HARTFORD — Celebrating the 500th anniversary of John Calvin’s birth in 1509: John Calvin’s Institutes of the Christian Religion have been a mainstay in Reformed Protestant theological education for centuries, a model for how to think through Christian beliefs in a coherent way, shaping the theological minds of countless pastors and their teachers.
The version of the Institutes most late-20th century seminarians read was the 1960 translation done by Hartford Seminary professor Ford Lewis Battles, which was based on Calvin’s eighty chapter 1559 Latin revision. But the Institutes first appeared in 1536, a mere six chapters, written by Calvin when he was 27 years old. It was offered as a short statement explaining the biblical beliefs of the then very recently emerged Protestant movement. It was a fresh and exciting clearing of the deck. Calvin began expanding it almost immediately, and in 1541 sent his own French translation of it to press. Written in the vernacular, this French version had lay Christians in mind – the many recent converts who were experiencing persecution – and offered a very pastoral approach to basic Christian beliefs that might sustain them.
For the first time, this 1541 French version of the Institutes has been translated into English by Elsie McKee, and published this year by Eerdmans. McKee will help us to understand how the Institutes evolved, and to hear once again Calvin’s pastoral voice from the early years of the Reformation.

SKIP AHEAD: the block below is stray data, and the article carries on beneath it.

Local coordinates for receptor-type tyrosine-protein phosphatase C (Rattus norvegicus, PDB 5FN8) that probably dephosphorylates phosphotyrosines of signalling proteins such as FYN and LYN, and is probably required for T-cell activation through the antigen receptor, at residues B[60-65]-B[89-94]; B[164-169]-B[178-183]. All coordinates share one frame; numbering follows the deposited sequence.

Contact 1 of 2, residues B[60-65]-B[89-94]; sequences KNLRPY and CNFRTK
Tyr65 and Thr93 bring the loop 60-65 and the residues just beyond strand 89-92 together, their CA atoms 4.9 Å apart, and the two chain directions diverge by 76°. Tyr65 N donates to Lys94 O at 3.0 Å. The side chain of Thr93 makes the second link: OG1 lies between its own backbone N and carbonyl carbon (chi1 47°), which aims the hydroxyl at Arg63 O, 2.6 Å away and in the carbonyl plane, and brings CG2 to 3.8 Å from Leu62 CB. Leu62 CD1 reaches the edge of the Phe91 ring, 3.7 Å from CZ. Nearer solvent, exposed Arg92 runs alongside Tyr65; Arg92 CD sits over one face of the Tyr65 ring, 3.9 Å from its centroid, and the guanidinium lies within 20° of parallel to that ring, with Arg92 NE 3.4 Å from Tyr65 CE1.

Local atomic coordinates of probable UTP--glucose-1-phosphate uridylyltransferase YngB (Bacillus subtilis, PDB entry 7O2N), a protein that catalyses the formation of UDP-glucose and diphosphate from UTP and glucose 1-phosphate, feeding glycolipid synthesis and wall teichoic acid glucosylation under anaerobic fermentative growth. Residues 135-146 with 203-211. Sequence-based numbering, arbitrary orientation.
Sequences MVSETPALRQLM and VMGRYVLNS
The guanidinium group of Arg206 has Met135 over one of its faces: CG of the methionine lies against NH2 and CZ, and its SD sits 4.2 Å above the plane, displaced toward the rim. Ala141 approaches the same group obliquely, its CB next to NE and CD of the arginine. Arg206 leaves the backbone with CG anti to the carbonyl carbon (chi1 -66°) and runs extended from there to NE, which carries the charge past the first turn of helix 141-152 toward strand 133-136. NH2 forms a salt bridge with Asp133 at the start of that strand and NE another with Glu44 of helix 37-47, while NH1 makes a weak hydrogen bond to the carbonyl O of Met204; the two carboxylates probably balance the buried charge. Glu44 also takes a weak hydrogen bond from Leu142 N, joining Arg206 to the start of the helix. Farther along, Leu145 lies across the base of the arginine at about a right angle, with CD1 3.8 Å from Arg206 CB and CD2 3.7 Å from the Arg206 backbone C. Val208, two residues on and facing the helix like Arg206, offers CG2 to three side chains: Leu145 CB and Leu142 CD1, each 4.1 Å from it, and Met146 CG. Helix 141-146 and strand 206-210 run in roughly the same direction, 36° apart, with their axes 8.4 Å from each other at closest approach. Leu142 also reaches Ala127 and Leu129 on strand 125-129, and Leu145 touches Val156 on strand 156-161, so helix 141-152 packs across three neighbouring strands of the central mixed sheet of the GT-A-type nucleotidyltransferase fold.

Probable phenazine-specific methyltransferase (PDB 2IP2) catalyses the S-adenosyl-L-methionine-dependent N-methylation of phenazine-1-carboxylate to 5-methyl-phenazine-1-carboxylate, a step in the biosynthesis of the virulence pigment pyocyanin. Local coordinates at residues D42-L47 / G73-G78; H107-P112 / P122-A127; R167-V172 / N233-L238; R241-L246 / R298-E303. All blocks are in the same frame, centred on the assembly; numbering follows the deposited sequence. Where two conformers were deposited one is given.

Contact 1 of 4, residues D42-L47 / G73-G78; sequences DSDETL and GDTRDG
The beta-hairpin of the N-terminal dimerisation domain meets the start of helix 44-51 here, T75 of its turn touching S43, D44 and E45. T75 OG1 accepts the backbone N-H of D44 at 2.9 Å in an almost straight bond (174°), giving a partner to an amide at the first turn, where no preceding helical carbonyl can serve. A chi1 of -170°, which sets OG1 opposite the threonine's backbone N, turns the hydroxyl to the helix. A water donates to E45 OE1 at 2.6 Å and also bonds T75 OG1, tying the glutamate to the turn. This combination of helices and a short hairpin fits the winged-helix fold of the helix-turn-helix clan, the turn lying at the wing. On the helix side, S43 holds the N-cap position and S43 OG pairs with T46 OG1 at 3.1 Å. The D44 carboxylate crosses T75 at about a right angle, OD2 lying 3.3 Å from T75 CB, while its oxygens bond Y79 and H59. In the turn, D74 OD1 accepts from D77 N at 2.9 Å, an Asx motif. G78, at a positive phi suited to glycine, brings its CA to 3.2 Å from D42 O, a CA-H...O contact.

Professor Kelton Cobb will reflect on ways in which Calvin has impacted our culture, and offer some collected memories of Hartford Seminary’s own Battles who, like McKee, dedicated many years to awakening the voice of Calvin from across the centuries.
McKee, Archibald Alexander Professor of Reformation Studies and the History of Worship at Princeton Theological Seminary teaches courses on the theology of Calvin and prayer practices in Christian history. McKee’s diverse interests span the history of the church, exegesis, theology, and worship, especially in the Reformation; women and laity in the Reformation and Christian history; John Calvin’s sermons, commentaries, and doctrine of the church; and Katharina Schuetz Zell and lay theology. Among her publications are “John Calvin: Institutes of the Christian Religion,” “Katharina Schuetz Zell, Church Mother: The Writings of a Protestant Reformer in Sixteenth-Century Germany,” and “John Calvin: Writings on Pastoral Piety.” An ordained Presbyterian elder, she is a member of the North American Liaison Board for the Protestant University of Congo, where she spent much of her youth, which supports theological and medical education in that country.
Cobb is Professor of Theology and Ethics at Hartford Seminary and author of “The Blackwell Guide to Theology and Popular Culture.” Cobb edits the book journal Conversations in Religion and Theology.
This event is open to the public without charge.
Celebrating the Calvin Jubilee
The Institutes in the Making: John Calvin’s Pastoral Voice
Don’t miss this special program with
Princeton Theological Seminary Professor Elsie McKee and
Hartford Seminary Professor Kelton Cobb
Monday, November 23
At: Hartford Seminary, 77 Sherman Street, Hartford
Click here to register online: http://www.hartsem.edu/events/2009_John_Calvin.html
Or RSVP to Yvette Law, firstname.lastname@example.org, or 860.509.9555